Connecticut Technical Education and Career System's Electronics Technology course breakdown by grade. Each student is required to complete four years of a Career Technical Education program.
Exploratory and Introduction to Electronics Technology
Direct Current/Alternating Current (DC/AC) Circuits
Exploratory and Introduction to Electronics Technology (ET110)
Students deciding to enter the field of Electronics are instructed in trade-specific safety. Students begin their training covering the following topics: proper use of hand tools and common electronic equipment, soldering, parts identification and schematic symbols, Ohm’s law and basic direct current circuits, project assembly and introduction to computers and software.
Direct Current/Alternating Current (DC/AC) Circuits (ET210)
In Grade 10, students delve into a wide range of topics in the realm of basic electronics theory. Specific topics include series and parallel circuits, direct current circuits, alternating current circuits, magnetism and electromagnetism, capacitors, inductors and transformers, instruments and measurements and computer applications.
Analog Electronics (ET310)
In Grade 11, students advance from learning individual components and test circuits to combining each of these into larger circuits. Specific topics include semiconductors, operational amplifiers, oscillators and power supplies, advanced audio circuits and introduction to video electronics, troubleshooting techniques and computer applications and introduction to integrated circuits. Students will perform in-school electronics projects for customers. Students continue to receive instruction in safety requirements and demonstrate sound safety practices. Students reaching an acceptable level of proficiency may be eligible for Work-based Learning (WBL).
Digital Electronics (ET410)
In Grade 12, students begin their final year with the study of digital electronics. They design digital circuits to perform to certain criteria. Emphasis is placed on innovative and creative approaches to problem resolution in their designs. Specific topics include digital electronics including logic gates, counters, shift registers and memory devices, combinational and sequential logic circuits, industrial microprocessors, basic computer theory, troubleshooting, repair and LAN fundamentals. Special projects are designed to meet the needs of local employers and the interests of the students. Students continue to receive instruction in safety requirements and demonstrate sound safety practices. Each student will take the National Occupational Competency Testing Institute exam, a performance-based test.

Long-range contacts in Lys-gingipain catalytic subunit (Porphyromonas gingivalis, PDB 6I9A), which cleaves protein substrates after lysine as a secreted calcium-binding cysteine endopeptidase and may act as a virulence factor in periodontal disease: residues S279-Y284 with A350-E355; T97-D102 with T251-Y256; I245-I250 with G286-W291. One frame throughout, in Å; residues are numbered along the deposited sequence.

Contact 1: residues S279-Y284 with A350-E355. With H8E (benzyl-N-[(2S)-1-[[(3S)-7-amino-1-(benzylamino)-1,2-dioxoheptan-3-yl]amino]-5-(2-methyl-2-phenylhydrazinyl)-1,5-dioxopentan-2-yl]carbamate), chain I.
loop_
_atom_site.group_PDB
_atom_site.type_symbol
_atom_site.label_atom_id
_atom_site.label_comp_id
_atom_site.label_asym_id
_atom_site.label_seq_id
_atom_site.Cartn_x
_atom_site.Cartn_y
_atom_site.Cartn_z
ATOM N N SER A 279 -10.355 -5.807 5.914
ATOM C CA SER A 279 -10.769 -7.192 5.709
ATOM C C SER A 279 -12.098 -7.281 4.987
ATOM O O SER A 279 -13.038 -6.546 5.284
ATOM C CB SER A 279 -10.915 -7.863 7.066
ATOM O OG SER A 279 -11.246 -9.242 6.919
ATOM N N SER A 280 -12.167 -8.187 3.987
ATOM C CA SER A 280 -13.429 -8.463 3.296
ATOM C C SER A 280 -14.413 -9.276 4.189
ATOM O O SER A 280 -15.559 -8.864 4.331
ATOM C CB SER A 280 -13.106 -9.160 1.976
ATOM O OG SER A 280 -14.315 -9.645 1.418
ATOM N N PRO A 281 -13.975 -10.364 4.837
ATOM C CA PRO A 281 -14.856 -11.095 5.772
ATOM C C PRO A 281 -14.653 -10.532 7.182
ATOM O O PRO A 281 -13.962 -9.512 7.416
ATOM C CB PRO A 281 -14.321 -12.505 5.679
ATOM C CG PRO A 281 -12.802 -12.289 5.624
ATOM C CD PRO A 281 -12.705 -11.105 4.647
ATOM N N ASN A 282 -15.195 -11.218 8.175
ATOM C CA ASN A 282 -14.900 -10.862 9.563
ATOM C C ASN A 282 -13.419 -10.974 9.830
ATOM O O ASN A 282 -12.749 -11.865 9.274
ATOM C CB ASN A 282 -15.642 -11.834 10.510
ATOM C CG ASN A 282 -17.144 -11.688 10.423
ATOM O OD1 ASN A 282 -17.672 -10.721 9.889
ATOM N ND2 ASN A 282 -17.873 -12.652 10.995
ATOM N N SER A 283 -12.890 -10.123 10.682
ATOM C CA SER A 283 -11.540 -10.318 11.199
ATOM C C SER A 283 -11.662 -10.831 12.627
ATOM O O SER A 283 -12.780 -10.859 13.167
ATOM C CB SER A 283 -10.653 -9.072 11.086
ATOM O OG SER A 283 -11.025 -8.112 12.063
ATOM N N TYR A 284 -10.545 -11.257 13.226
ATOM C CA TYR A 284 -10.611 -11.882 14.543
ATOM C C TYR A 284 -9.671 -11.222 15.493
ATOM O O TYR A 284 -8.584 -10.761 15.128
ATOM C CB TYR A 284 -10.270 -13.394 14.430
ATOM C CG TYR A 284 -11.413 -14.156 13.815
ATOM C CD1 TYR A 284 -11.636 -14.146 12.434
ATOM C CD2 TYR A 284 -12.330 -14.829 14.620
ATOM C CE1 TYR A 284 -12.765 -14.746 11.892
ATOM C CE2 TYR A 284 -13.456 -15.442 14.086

Students successfully completing this course of study will be able to pursue a two-year engineering technology degree at state colleges and universities or go on to a four-year electrical engineering degree. Students can obtain immediate employment in the electronics field. Jobs include: engineering assistant sales, alarm system technician, quality control and many others. Students graduating from Electronics Technology also find great success in the military in fields such as communications, information systems and avionics, to name just a few.
* Some courses may not be offered at every school.